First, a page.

While the resolution refers to the TLD Application System data leakage bug, the refund does not appear to be restricted to directly affected applicants. Anyone can claim it.

However, as regular DI readers know, ICANN had been offering full refunds to applicants that withdraw before the Big Reveal for weeks before the TAS bug emerged.

ICANN customer services reps told DI and at least one gTLD applicant in March that: “Applications withdrawn prior to the posting of the applied-for strings are qualified for a $180000 refund”.

ICANN said in a statement today:

We recognize that this represents an increase of only US $5000 over the refund that withdrawing applicants would otherwise receive, but we believe it is an important part of fulfilling our commitment to treat applicants fairly.

Under the terms of the Applicant Guidebook, the maximum refund available after the Reveal is $148,000.

In other news from Amsterdam…

The ICANN board has decided to let director Thomas Narten join the New gTLD Program Committee, which comprises all of the board members without new gTLD conflicts of interest.

Narten had been barred from the recently formed committee because he worked for IBM, which planned to apply for one or more new gTLDs.

But the board said he has now “mitigated the previously-identified conflict of interest with respect to the New gTLD Program”, so he gets to join the committee as a non-voting liaison.

It’s not clear from the weekend’s resolution why Narten is no longer conflicted. Two obvious possibilities spring to mind.

There was no news from Amsterdam on ICANN’s CEO hunt.

Incumbent Rod Beckstrom intends to “hand the baton” to his successor at the Prague meeting in late June, and the board already has a favored candidate lined up to replace him.

I understand that this candidate did attend the Amsterdam board retreat, albeit under a veil of secrecy lest his or her identity leak out before official confirmation.

But I also understand that the board has decided to move super-cautiously on the CEO decision, in order to avoid repeating the mistakes of the past.

How to get a $180,000 new gTLD refund

Kevin Murphy, March 30, 2012, Domain Policy

ICANN will give new gTLD applicants a $180,000 refund on their application fee if they withdraw before May 2, it has emerged.

This refund is not mentioned in the Applicant Guidebook, in which the maximum refund available is $148,000. Nor could I find any reference to it on the ICANN new gTLDs microsite.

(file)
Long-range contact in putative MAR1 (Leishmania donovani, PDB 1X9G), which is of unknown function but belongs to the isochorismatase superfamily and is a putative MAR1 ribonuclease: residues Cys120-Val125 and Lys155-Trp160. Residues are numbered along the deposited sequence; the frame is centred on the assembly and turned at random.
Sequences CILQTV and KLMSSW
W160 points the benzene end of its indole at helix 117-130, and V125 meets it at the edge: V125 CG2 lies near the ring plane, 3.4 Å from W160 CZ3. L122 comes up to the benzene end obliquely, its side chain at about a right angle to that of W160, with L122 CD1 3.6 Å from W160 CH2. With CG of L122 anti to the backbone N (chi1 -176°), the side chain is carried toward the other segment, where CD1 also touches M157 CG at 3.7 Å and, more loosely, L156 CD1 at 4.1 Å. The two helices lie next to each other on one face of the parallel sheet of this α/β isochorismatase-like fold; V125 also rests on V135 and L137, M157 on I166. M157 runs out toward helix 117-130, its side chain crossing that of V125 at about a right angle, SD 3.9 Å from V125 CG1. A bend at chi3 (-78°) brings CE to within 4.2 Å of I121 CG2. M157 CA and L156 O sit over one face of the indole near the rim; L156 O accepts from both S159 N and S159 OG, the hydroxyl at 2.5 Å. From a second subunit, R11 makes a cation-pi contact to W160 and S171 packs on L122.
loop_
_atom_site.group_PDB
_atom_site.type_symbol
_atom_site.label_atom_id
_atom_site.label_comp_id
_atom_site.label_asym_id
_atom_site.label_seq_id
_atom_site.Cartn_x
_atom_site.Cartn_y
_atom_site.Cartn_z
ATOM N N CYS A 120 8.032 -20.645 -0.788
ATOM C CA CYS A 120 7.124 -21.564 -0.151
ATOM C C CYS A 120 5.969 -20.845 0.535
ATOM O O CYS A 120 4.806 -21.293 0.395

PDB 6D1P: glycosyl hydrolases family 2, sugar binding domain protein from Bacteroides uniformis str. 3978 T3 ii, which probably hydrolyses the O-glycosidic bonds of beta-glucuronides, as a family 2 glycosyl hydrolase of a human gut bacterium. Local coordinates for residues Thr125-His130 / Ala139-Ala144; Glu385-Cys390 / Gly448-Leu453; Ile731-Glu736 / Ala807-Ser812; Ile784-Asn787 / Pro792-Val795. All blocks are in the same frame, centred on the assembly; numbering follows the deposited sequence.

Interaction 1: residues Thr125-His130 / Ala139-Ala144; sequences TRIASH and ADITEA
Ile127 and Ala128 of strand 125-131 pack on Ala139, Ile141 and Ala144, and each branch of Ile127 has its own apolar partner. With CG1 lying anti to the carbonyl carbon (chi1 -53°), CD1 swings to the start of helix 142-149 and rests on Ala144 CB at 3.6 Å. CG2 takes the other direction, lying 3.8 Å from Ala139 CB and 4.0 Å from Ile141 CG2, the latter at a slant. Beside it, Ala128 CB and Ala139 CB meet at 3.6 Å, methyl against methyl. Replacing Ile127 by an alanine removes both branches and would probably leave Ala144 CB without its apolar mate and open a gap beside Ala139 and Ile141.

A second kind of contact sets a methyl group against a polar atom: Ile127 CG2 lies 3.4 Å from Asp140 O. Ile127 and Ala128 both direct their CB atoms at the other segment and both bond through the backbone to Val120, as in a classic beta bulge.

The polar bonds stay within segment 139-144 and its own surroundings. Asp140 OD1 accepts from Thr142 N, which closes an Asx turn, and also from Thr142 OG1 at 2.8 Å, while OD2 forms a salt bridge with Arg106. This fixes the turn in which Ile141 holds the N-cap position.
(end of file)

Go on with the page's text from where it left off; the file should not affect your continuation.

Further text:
However, in response to an inquiry from DI last night, an ICANN customer service rep said:

Applications withdrawn prior to the posting of the applied-for strings are qualified for a $180000 refund (if such payment has been made and reconciled by ICANN). The USD5000 registration fee is non-refundable.

The posting of the applied-for strings occurs approximately 2 weeks after the end of the application window, which closes on 12 April 2012. Applications withdrawn after the posting of the applied-for strings will receive refunds according to the refund schedule in section 1.5 of the Applicant Guidebook.

At least one other person, new gTLD consultant Michael Palage of Pharos Global, was told substantially the same thing by the new gTLD service center earlier this week.

I believe ICANN is currently targeting May 2 for its Big Reveal, when we all find out who’s applying for what. May 1, I believe, has been ruled out because it’s a public holiday in some parts of the world.

I don’t think this apparently obscure refund opportunity significantly increases the risk of gaming, but I can see how it might alter some applicants’ strategies.

It’s possible, for example, that in some cases it might now make more sense for an applicant to announce its bid between April 12 and May 2.

After April 12, nobody will be able to file a competing, gaming application, but revealing a strong bid might be enough to scare already-competing applicants into dropping out for a 97% refund.

I don’t think it really helps reluctant dot-brand applicants, which have asked for the $180,000 refund to be available after they know what the competitive landscape for similar strings looks like.